In New York State, education corporations are created by the Board of Regents of
The University of the State of New York. As the senior educational authority in New
York State, the Board of Regents oversees the State's educational system. Nonprofit
organizations and institutions with educational purposes, such as schools and cultural
agencies, seeking to incorporate, must do so under Education Law § 216, subject to
the authority of the Regents. New York State is unique in the United States because it not
only considers its cultural agencies to be an integral part of its educational system, it
incorporates such agencies under Education Law instead of under Corporation Law.
While every other state views cultural agencies as nonprofit businesses, New York treats them as educational organizations. This is a significant difference because the underlying assumption of Education Law, as implemented by the Rules of the Regents, is that the Board of Regents will evaluate the quality of an organization or institution that seeks to be incorporated. This is the same judgment applied by the Board of Regents when it considers the chartering of schools and institutions of higher learning. In fact, the charter is the instrument used to incorporate schools and colleges, as well as most cultural agencies. Because of the judgment implied in its granting, considerable prestige is associated with a Regents Charter.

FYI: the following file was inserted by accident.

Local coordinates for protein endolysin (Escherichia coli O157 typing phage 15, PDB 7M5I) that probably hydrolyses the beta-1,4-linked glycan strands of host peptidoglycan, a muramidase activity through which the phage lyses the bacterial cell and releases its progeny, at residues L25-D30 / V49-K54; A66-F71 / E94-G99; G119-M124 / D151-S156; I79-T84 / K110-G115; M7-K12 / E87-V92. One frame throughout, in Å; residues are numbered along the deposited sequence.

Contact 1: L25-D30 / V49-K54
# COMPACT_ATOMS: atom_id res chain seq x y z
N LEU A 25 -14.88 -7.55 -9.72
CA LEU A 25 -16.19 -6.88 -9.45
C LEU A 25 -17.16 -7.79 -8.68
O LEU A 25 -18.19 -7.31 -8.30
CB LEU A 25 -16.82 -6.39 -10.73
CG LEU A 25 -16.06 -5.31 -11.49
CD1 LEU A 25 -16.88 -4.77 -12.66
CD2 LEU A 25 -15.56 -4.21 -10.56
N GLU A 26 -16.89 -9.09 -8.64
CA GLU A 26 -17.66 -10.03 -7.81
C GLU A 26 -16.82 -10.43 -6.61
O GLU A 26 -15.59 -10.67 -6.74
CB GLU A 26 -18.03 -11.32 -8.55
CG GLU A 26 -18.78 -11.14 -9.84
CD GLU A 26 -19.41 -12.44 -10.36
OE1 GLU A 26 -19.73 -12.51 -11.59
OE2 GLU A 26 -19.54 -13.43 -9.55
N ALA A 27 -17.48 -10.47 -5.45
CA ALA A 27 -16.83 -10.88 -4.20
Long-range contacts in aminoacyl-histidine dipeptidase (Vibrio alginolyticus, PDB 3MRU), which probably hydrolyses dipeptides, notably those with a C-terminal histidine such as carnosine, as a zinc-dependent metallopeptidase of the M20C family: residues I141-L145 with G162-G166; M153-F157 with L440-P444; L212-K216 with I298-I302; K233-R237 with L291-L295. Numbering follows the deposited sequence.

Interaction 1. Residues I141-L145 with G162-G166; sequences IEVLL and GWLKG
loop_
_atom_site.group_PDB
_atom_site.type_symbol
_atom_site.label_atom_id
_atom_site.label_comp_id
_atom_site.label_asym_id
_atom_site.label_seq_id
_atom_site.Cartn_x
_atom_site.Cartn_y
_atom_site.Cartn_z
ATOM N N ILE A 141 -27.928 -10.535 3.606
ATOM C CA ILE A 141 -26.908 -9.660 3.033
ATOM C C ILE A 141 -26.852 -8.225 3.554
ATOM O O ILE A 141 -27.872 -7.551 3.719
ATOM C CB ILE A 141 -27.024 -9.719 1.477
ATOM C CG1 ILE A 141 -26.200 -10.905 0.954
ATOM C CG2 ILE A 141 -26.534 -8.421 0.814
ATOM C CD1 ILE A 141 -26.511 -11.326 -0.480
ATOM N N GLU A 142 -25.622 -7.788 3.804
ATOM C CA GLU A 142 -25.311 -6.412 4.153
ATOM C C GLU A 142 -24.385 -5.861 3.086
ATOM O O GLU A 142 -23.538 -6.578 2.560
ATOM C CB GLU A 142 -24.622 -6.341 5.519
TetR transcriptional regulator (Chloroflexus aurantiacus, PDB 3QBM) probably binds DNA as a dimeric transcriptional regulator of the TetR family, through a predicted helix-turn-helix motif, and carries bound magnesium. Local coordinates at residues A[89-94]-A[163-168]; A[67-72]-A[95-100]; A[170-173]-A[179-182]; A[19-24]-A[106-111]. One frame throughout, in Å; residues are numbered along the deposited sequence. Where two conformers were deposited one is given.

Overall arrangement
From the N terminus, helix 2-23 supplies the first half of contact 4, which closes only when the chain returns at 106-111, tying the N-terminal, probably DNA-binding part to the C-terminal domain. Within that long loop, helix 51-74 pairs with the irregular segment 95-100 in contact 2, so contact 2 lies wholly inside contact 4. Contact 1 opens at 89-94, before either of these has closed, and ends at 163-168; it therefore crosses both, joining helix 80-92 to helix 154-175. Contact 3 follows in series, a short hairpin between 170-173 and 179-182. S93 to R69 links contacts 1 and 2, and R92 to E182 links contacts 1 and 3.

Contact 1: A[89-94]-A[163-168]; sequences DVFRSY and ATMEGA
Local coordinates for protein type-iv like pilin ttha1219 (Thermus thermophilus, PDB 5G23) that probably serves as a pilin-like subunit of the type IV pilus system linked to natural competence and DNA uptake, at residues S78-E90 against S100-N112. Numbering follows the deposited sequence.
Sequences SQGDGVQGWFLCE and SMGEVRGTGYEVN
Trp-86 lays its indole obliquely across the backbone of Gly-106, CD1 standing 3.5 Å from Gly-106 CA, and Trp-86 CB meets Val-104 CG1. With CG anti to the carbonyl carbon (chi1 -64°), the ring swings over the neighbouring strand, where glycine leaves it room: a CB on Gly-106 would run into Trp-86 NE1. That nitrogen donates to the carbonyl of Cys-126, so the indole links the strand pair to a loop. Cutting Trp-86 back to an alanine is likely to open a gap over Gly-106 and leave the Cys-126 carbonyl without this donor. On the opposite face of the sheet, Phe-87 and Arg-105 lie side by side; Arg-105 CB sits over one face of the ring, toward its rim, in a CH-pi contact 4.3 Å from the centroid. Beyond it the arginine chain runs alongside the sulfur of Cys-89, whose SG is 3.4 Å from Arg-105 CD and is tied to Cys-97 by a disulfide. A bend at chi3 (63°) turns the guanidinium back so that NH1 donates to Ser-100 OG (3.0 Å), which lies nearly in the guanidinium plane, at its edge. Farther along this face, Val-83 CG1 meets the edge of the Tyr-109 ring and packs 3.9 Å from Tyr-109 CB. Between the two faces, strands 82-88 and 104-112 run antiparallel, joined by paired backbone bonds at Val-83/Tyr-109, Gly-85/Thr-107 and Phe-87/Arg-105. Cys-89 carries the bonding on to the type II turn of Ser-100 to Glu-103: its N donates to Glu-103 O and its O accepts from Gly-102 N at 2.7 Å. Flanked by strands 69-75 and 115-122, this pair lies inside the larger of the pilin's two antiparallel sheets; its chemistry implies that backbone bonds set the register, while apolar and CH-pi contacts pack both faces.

A museum or historical society that wishes to organize as a nonprofit education corporation must do so by petitioning the Board of Regents for the issuance of a charter. A charter is granted by the Board of Regents as an instrument of incorporation to museums and historical societies that satisfy Regents standards of organizational and educational quality. These standards are consistent with professionally accepted principles and practices as adopted by the American Association of Museums and the American Association for State and Local History. To achieve them usually takes a period of development. For that reason chartering is a two-step process, from provisional to absolute.Provisional Charter
A provisional charter is a form of incorporation granted for a probationary period of three to five years to museums and historical societies that have reasonable prospects of meeting Regents standards.
The purpose of the provisional charter is to incorporate new museums and historical societies for a period of five years and to encourage them to develop, using Regents standards as a guideline. At the end of the period covered by the provisional charter, the museum or historical society may petition either to have its charter extended for an additional term or to have it made absolute.Absolute Charter